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Sideways Shuffle?

Summary

Will the market run to make new highs, have a correction larger than what we saw in the beginning of the year, or chop in a sideways channel?

Trade and China are on the forefront once again with new tariffs being enacted as soon as August 23, 2018.

Investors have already begun asking questions but we do not see drastic outflows from domestic equities as we test new highs, rather it seems that markets are ignoring geopolitical risks, (the June 12th meeting with North Korea has not solved the nuclear issues by the way). There should be a higher discount rate in riskier assets but this has not been the case. Rising rates and monetary tightening will lead to a defensive stance, in which case it may be better to get "ahead of the curve."

While first half growth in the U.S. was strong, we cannot forget about the $1.5 trillion tax cut, a wave that companies are still riding. With hundreds of billions going into spending bills, the government deficit has already increased 22% when compared YoY to the first 8 months of 2017. Investors have already begun questioning whether this is sustainable - pertaining both to our debt/GDP levels and our GDP growth. If more tariffs are to be put in place (in addition to this $16 billion levy on China expected at the end of August and China's tit-for-tat response), it is likely we will see more buying in advance of tariffs which makes it hard to deduce where we are truly seeing growth. In the longer term, this will result in lower growth both domestically, globally, and especially in China. China noted a recent rise in imports as well as exports this July though this increase is within the common trend we have seen and the trade deficit remains "normal". China will undoubtedly respond to these recent tariffs once they are put in place and one must ask, where will they turn after they run out of goods to tax? Does it become a matter of how low will they let the yuan go? Maybe a better question to ask is not how much the yuan will weaken but when will it become too hard for China's central bank to control the weakening? It should be noted that it is easier to reduce inflation than increase inflation.

 Once tax cuts fade away, we will be situated in one of the longest expansionary cycles in history without much room left to grow. The market is not thinking about protectionism, the course which it takes and its effects on global supply chains and on company margins, both globally and domestically. Inevitably, protectionism leads to lower productivity, which leads to disinflation rather than inflation. Earnings have been strong, and have been led by strong margins (thank the tax cut), but large companies employing workers in the thousands have begun noting wage pressures which is interesting as we have not seen wages noticeably increase since 2015 when we saw some real wage gains for the middle class. Looking into the beige book we are beginning to see small signs of wage pressures increasing across the US, the following excerpts are from the most recent July 18,2018 Fed Beige Book: "Wages are now rising moderately - Philadelphia" - "Labor markets tightened, with wage pressures noted-Cleveland" - "Wages grew moderately-Minneapolis" - "Wage pressures stayed elevated-Dallas" and so on.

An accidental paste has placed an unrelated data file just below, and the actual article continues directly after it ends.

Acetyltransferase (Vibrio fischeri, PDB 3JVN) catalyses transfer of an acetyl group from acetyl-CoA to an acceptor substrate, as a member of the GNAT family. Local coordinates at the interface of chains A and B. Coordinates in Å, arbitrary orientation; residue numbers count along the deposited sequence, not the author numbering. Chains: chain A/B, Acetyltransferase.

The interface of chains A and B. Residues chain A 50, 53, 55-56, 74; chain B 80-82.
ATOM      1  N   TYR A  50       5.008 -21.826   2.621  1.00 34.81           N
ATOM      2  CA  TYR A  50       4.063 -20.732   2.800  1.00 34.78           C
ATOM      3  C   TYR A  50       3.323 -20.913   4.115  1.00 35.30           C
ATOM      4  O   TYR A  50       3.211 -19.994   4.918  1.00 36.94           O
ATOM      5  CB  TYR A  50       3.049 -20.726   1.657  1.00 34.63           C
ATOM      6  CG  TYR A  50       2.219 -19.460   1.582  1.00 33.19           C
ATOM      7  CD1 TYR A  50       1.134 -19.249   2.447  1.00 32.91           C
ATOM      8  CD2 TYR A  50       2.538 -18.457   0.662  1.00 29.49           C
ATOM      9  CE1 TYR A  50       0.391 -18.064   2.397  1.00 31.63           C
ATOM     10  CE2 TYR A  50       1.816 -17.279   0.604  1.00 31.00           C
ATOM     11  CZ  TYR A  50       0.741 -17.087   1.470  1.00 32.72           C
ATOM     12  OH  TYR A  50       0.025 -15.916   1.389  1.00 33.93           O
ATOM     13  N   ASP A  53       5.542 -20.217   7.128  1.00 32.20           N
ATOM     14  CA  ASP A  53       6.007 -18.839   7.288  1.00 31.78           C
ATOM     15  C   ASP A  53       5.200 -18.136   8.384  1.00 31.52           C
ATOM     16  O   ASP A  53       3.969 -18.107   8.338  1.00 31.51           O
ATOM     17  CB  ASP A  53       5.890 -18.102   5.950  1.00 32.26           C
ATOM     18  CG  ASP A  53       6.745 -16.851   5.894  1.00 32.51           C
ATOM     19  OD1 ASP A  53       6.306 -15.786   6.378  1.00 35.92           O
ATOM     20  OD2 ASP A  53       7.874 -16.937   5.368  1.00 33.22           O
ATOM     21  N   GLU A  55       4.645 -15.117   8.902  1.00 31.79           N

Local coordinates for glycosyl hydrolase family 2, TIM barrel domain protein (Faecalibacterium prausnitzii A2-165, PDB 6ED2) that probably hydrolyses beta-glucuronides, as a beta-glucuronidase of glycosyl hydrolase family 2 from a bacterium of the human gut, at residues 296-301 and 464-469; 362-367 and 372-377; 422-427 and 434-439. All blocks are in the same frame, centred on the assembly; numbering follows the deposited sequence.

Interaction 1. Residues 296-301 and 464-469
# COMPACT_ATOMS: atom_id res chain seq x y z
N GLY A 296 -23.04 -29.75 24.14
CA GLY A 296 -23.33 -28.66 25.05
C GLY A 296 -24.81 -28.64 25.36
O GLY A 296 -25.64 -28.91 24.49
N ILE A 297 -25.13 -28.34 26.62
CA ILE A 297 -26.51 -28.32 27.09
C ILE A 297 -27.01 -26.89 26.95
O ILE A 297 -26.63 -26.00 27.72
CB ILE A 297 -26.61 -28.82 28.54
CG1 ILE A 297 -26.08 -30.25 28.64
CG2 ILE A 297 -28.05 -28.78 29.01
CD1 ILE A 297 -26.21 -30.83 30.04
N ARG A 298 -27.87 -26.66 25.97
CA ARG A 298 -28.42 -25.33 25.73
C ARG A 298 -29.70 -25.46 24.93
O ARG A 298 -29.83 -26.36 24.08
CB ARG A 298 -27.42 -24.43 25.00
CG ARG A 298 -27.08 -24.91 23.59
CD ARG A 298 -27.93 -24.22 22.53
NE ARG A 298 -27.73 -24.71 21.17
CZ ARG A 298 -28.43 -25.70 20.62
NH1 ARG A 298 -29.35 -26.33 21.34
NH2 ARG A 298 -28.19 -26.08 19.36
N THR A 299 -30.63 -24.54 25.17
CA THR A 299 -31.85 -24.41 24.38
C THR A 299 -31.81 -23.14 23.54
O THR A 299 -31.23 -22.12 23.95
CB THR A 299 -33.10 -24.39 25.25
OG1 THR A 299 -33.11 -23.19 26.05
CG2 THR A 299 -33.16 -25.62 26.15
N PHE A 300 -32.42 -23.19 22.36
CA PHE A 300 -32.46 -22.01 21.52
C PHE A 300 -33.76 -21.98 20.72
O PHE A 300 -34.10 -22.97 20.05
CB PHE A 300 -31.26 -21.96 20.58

It seems we are in a stage of mass consumption with widespread consumption of high value consumer goods like luxury apparel and furniture and highly priced automobiles because consumers have high disposable incomes far surpassing the cost of basic needs, allowing them to buy these high value items. If you ask your average American, someone who doesn't follow market news closely - someone who watches the daily local news channel and listens to the radio on the way to work (I have asked several), they believe that the economy is strong, everything is going well, and they are thinking about their next car or thousand dollar phone or even getting their dog some coconut mango herbal organic shampoo for $25. We are in a high consumption phase and this will not be sustainable for more than a year or two at most. Not only is the market seemingly entering a "euphoria" phase typical in the last stage of growth (final hurrah!), but consumer confidence is strong and economic data points are not showing recession around the corner, though maybe these measures have been masked with everything unorthodox which has been going on.

Disclosure: I/we have no positions in any stocks mentioned, and no plans to initiate any positions within the next 72 hours.